A new artificial intelligence created by researchers at the Massachusetts Institute of Technology pulls off a staggering feat: by analyzing only a short audio clip of a person's voice, it reconstructs what they might look like in real life.

The AI's results aren't perfect, but they're pretty good - a remarkable and somewhat terrifying example of how a sophisticated AI can make incredible inferences from tiny snippets of data.

In a paper published this week to the preprint server arXiv, the team describes how it used a deep network architecture, trained by videos from YouTube and elsewhere online, to analyze short voice clips and reconstruct what the speaker might look like.

In practice, the Speech2Face algorithm seems to have an uncanny knack for spitting out rough likenesses of people based on nothing but their speaking voices.


The MIT research isn't the first to recreate a speaker's physical characteristics based on voice recordings.

Researchers at Carnegie Mellon University recently published a paper on a similar algorithm, which they presented at the World Economic Forum last year.

The MIT researchers urge caution on the project's GitHub page, acknowledging that the tech raises worrisome questions about privacy and discrimination.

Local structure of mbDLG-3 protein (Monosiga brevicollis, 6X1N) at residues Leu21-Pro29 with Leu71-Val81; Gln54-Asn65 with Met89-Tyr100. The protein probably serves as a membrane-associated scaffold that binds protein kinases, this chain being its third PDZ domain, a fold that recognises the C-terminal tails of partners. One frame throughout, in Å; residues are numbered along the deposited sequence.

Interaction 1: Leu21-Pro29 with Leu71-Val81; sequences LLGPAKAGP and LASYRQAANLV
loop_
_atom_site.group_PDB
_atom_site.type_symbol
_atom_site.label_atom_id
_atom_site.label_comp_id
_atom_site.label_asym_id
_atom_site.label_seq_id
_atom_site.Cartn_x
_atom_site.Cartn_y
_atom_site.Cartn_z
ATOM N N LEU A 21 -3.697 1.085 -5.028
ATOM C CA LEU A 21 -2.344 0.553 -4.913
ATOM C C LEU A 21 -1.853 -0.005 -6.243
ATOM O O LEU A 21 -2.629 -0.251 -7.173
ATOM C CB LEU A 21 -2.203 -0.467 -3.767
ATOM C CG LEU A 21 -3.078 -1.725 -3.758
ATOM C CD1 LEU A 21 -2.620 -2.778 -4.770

"Although this is a purely academic investigation, we feel that it is important to explicitly discuss in the paper a set of ethical considerations due to the potential sensitivity of facial information," they wrote, suggesting that "any further investigation or practical use of this technology will be carefully tested to ensure that the training data is representative of the intended user population."

This article was originally published by Futurism. Read the original article.

Editor's note (via Futurism): This story mistakenly identified Speech2Voice as a Carnegie Mellon University project, not an MIT one. It has also been updated with technical details about the MIT project and background about previous work at Carnegie Mellon.